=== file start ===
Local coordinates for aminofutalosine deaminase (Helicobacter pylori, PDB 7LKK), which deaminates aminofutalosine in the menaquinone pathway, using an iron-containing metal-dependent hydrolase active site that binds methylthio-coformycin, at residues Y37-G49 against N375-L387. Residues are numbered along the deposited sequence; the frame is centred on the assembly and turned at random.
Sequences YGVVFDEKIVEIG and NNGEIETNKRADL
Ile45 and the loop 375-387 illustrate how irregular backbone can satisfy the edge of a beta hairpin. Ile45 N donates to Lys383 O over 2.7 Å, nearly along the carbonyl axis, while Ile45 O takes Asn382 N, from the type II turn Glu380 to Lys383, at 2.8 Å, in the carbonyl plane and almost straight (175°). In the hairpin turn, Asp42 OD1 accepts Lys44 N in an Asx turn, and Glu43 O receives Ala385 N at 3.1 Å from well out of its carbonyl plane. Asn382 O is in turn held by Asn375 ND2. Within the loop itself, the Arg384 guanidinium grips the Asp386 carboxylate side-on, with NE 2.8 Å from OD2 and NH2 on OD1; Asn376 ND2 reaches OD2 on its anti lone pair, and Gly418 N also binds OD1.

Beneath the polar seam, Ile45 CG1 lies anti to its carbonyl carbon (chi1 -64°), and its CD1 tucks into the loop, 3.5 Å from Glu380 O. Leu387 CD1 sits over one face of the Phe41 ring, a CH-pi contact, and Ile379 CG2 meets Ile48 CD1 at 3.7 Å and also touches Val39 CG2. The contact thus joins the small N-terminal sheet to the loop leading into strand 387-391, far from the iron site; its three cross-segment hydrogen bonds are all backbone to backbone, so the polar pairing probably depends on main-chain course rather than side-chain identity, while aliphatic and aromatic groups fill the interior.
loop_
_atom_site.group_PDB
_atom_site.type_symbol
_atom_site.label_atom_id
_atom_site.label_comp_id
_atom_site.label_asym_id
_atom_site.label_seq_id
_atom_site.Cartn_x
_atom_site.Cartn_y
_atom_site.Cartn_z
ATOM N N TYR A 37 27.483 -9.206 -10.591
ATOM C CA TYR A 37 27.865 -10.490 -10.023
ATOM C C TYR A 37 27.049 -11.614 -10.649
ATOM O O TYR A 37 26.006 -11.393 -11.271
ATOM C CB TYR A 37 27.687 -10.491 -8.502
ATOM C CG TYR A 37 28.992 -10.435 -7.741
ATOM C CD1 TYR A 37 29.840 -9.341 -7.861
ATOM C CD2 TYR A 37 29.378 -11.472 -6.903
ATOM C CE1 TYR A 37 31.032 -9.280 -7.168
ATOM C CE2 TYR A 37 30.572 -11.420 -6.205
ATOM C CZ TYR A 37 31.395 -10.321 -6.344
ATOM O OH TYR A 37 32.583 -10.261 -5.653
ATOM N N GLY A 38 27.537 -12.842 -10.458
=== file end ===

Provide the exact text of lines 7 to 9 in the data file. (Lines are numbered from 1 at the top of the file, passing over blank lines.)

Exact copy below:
_atom_site.type_symbol
_atom_site.label_atom_id
_atom_site.label_comp_id